Or Rare Of Rock

agree agree
don’t win
overly repetitive

each con
scorn overcrowded
sentence, followed

recreation adopted ethic

allow donated
planetaria junk food
greenhouse bold
nankeen lily palm kale

through frigid water
or rare of rock

suffix after
timer below
known perpetual
gold specific clock
miscarriage vanguard
traveling machine

rag hotcake
pocketbook accolade
cosmopolitan blistering
stepsister impromptu

plight fourteenth
of the circlet
slacken hour
write nonintervention

dove antique
and this

to to athwart
walrus ebony
ratification purist
exonerate topic sentence
turtleneck recoup
drachmae schoollike rehypothecation

Posted in language, spam poetry | 5 Comments »

E-voting can’t be recounted – this shouldn’t be news, but it is

Posted by metaphorical on 12 November 2006

Perhaps the media is ready to stop pretending that elections run with today’s e-voting equipment can be recounted.

I blogged about this at work, so I’ll just point to it there.

Posted in politics, technology | 2 Comments »

Politics and the English Language

Posted by metaphorical on 7 November 2006

Now, it is clear that the decline of a language must ultimately have political and economic causes: it is not due simply to the bad influence of this or that individual writer. But an effect can become a cause, reinforcing the original cause and producing the same effect in an intensified form, and so on indefinitely. A man may take to drink because he feels himself to be a failure, and then fail all the more completely because he drinks. It is rather the same thing that is happening to the English language. It becomes ugly and inaccurate because our thoughts are foolish, but the slovenliness of our language makes it easier for us to have foolish thoughts. The point is that the process is reversible.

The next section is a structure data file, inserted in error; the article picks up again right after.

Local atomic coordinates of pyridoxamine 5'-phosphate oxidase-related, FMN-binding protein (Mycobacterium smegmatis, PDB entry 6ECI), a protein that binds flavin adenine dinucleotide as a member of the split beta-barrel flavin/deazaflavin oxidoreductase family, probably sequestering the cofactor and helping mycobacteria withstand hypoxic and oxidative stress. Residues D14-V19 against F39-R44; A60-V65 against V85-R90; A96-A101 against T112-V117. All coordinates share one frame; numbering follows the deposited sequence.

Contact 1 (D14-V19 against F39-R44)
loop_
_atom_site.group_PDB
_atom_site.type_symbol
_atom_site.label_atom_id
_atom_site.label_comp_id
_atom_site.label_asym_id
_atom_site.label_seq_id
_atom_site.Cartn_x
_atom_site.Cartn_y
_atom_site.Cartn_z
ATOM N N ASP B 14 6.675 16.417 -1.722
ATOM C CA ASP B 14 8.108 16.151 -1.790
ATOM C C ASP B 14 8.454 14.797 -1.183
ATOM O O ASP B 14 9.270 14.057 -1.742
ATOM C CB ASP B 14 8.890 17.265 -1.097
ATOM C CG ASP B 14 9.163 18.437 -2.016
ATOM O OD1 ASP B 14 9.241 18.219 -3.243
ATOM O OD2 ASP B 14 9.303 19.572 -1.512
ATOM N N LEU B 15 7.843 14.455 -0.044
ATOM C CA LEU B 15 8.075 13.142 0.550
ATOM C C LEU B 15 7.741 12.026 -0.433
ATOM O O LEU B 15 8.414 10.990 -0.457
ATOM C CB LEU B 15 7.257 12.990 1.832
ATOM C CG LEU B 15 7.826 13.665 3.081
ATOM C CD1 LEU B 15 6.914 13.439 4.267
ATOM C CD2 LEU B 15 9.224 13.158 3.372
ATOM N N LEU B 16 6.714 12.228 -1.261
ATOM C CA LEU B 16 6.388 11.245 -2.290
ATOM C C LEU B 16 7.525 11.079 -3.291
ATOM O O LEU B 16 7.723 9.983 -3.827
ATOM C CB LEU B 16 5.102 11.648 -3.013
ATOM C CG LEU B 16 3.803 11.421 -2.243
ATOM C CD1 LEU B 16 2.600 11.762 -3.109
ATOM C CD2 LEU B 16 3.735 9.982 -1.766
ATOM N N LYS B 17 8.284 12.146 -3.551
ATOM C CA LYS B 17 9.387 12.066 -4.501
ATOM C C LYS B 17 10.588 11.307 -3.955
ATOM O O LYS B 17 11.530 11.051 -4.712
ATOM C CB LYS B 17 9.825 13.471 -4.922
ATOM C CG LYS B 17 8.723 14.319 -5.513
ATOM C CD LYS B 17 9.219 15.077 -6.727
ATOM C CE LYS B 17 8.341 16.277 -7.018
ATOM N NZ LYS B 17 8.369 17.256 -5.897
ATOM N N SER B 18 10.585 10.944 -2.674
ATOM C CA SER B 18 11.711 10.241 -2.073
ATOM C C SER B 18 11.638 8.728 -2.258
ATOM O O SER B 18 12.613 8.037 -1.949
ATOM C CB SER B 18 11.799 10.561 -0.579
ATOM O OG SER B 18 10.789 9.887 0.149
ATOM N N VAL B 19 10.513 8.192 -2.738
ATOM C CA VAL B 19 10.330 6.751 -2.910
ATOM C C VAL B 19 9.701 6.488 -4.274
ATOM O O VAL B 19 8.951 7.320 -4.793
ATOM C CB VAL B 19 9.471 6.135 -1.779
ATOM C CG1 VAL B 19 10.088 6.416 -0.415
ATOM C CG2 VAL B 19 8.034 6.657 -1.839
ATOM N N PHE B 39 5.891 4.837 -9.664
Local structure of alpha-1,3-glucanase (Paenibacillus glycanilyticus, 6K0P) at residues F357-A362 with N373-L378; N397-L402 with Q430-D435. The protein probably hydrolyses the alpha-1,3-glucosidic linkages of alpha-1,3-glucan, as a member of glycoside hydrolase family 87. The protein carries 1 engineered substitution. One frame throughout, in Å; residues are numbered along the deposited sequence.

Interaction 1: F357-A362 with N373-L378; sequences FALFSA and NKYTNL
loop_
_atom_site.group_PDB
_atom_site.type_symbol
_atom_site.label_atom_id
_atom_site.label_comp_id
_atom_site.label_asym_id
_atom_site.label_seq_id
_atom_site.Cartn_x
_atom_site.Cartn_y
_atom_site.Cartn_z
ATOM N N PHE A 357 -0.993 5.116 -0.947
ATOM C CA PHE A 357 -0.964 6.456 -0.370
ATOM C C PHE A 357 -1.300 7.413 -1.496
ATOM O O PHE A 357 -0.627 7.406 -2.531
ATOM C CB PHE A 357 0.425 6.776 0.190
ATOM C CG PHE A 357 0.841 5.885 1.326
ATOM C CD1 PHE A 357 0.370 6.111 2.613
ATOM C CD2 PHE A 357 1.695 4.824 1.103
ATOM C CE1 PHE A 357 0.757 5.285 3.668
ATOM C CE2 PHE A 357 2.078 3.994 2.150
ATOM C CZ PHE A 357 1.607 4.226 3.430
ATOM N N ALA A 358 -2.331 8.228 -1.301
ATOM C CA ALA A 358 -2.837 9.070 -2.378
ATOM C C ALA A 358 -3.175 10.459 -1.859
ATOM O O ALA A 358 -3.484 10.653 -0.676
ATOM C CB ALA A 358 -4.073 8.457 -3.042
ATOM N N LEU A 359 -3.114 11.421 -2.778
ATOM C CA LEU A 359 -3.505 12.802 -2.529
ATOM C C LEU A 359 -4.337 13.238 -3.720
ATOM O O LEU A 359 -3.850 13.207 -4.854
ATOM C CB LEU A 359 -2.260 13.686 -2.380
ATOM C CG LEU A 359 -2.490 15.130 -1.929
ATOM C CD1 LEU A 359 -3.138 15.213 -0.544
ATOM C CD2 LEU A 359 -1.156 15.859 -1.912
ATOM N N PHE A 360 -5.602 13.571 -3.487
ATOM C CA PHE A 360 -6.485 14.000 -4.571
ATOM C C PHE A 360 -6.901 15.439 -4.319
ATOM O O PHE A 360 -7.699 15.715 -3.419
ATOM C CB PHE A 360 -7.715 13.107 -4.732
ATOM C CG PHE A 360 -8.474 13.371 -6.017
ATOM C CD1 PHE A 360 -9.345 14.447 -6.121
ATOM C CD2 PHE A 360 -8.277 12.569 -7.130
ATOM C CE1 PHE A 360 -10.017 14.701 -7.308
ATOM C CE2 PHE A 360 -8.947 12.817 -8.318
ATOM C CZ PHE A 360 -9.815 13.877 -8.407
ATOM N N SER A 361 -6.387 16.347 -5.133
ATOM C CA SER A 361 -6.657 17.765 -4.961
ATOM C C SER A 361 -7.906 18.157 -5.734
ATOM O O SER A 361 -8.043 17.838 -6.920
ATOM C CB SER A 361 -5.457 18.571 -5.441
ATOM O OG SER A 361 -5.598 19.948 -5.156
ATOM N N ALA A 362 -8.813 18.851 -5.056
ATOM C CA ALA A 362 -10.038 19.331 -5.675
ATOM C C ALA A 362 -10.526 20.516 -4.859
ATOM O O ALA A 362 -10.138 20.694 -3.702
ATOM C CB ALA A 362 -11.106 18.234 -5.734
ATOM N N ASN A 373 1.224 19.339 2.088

— Politics and the English Language, George Orwell, 1946

In his last sentence quoted above, is Orwell, not generally noted for his optimism, being overly optimistic? I think so, but it’s a lovely thought, and without it, perhaps he felt there was less point to the essay. But it’s anyway useful to know the causes of the decline of a language (and a civilization, we might add), even if the decline is not, in the long run, preventable.

The complete essay is, fortunately, available all over the web.

A Project Gutenberg version, the text completely unformatted, is here.

A version is also at the self-proclaimed official Orwell site.

A nicely formatted version, if you don’t mind a PDF, is here.

I’ll have more to say about the essay of course.

Posted in language, Orwell, politics, writing | Leave a Comment »